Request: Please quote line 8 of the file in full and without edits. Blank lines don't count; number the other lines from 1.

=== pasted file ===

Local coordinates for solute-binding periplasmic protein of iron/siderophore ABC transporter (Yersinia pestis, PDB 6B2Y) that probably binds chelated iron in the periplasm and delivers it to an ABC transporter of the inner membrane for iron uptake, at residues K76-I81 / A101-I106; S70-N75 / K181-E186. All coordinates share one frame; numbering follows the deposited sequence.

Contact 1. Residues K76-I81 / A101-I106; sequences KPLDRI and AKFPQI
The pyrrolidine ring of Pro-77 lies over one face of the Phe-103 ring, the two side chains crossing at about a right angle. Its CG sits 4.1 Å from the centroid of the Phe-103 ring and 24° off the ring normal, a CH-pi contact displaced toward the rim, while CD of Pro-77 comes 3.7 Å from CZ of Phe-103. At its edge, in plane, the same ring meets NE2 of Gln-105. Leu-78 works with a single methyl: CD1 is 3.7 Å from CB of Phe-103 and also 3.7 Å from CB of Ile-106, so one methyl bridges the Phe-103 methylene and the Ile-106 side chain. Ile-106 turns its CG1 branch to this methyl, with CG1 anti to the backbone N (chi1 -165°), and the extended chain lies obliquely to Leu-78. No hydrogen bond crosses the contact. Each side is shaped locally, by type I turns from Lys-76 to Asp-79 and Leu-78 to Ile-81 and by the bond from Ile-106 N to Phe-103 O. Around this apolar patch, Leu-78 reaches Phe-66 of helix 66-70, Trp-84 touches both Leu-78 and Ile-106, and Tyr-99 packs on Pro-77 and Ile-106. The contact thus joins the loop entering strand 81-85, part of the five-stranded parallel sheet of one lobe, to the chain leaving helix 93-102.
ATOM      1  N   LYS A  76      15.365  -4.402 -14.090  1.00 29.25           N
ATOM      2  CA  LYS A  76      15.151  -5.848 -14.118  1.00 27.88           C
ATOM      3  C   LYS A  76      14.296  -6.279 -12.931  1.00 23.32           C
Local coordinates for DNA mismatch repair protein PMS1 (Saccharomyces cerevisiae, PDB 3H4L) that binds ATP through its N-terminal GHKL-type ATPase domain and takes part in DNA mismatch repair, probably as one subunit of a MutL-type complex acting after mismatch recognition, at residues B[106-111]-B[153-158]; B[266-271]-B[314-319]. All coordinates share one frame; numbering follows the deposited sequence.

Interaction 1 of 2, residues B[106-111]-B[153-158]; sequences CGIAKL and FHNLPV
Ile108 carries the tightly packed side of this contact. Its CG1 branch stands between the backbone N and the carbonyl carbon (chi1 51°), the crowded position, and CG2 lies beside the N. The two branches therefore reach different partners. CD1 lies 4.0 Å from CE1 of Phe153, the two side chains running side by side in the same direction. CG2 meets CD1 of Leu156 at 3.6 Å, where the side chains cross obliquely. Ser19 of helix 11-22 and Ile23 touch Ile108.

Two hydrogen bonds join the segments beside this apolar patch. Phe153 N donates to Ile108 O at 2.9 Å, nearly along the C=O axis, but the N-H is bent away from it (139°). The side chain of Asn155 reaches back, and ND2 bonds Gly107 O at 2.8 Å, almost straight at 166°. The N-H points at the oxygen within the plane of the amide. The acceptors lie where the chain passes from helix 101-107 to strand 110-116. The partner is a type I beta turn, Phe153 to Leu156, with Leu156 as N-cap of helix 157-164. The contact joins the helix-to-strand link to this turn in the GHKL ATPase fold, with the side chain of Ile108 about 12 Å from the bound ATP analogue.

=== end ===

Interaction 1 of 2, residues B[106-111]-B[153-158]; sequences CGIAKL and FHNLPV